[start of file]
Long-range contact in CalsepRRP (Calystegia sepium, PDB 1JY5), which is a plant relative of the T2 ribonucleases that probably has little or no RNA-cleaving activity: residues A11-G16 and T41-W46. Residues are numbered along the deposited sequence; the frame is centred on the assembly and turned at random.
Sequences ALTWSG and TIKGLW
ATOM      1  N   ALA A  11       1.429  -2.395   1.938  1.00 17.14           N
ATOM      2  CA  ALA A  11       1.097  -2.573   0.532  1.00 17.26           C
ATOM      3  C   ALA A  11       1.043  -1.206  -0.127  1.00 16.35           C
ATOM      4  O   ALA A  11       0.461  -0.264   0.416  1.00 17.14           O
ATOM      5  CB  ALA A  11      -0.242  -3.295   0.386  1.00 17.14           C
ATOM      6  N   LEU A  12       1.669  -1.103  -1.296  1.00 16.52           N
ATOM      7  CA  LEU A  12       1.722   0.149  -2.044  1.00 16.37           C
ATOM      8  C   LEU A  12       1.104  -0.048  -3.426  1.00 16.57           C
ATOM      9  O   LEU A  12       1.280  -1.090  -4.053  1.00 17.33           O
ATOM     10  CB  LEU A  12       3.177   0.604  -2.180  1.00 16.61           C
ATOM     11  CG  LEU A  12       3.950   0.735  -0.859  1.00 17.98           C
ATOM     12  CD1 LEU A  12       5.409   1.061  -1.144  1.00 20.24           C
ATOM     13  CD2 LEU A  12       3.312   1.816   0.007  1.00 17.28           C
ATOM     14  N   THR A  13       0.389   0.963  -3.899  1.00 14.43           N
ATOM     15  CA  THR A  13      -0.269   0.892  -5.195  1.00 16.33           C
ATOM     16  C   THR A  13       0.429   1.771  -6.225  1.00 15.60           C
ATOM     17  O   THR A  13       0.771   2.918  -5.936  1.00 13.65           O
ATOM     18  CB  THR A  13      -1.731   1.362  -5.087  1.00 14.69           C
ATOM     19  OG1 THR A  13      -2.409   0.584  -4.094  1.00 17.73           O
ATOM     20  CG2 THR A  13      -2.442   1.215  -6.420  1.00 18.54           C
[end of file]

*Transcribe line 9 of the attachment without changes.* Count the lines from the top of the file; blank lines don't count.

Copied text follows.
ATOM      7  CA  LEU A  12       1.722   0.149  -2.044  1.00 16.37           C